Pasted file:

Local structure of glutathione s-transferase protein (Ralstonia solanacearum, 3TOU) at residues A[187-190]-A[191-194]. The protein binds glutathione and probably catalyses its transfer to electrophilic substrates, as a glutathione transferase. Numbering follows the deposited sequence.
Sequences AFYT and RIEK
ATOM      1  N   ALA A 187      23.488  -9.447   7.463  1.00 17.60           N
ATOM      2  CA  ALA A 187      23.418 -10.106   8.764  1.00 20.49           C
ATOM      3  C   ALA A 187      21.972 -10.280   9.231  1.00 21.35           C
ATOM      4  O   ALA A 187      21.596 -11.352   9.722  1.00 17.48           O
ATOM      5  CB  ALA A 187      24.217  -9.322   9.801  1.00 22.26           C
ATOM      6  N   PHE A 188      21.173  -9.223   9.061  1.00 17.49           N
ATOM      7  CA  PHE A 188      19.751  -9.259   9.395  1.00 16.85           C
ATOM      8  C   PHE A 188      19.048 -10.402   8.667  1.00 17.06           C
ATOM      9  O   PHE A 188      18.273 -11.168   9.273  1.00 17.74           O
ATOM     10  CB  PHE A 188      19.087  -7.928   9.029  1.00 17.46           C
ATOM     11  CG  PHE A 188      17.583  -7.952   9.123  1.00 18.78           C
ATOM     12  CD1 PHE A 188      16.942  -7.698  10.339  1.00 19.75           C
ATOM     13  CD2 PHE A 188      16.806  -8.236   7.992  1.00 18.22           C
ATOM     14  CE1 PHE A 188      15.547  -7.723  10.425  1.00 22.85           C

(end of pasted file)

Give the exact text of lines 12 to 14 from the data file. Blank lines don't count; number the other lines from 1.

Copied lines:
ATOM     10  CB  PHE A 188      19.087  -7.928   9.029  1.00 17.46           C
ATOM     11  CG  PHE A 188      17.583  -7.952   9.123  1.00 18.78           C
ATOM     12  CD1 PHE A 188      16.942  -7.698  10.339  1.00 19.75           C